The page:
After the predetermined period of slurry flow through the matrix, during which time the magnetically more susceptible components of the slurry are being collected on the matrix, the slurry flow is discontinued and the residual slurry is then rinsed out of container 7', while still subjecting the matrix to the magnetic field, by flowing water through the container sufficiently gently to leave the collected particles on the magnetized matrix elements. Following the completion of this rinsing cycle, the energization of coils 62a, 62b and electromagnet 66 is discontinued and the collected particles are flushed from the container 7' by a stronger flow of water therethrough. The several effluents from the container are collected separately and obtained in a manner such as described hereinafter with specific reference to the embodiment shown in FIG. 1.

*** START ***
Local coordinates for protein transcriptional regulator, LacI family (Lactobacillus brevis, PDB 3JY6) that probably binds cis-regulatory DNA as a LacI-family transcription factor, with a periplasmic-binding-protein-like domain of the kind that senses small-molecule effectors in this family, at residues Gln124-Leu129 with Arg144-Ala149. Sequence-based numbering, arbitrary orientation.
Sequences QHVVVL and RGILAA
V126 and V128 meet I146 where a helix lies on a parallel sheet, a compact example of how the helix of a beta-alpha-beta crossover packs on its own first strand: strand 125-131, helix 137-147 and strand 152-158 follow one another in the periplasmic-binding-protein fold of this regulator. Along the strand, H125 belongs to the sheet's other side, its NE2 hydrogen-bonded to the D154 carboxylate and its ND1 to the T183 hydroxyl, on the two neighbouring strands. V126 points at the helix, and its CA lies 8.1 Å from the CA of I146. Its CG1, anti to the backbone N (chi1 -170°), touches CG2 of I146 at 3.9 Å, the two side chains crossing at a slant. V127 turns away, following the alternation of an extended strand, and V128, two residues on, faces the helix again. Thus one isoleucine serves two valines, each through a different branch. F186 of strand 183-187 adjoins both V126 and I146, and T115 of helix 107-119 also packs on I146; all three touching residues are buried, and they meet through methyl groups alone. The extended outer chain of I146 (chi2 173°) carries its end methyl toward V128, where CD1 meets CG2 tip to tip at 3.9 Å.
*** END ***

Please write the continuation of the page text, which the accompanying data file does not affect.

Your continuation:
In typical operation of the apparatus of the present invention as described with specific reference to the embodiment shown in FIG. 1, but equally applicable in all substantial principles to the embodiment of FIG. 3, flow of the slurry to be treated is effected upwardly through canister 7 for a period of time with the electromagnet activated thereby effecting collection of magnetics. During this period the effluent slurry of non-magnetics (product) is led off by tube 13 to a suitable receptacle. After a sufficient volume of magnetics has collected, as may be indicated by observation of a substantial diminution of the extent of purification of the effluent slurry, a two stage flow of water through canister 7 may be initiated. An initial low velocity flow is used, with the matrix still being subjected to the magnetic field, to displace residual slurry entrapped or enclosed within the canister and wash some adhering non-magnetic particles from the collected magnetic particles. A so-called "middlings" effluent is thus obtained, which may be collected and reprocessed if desired. Thereafter, the magnetizing of the matrix is discontinued, as by cutting off the current to coil 2, and a high velocity water flow is used to flush retained magnetic particles out of the canister. Detergent-laden water may be employed if desired to assist in the flushing operation.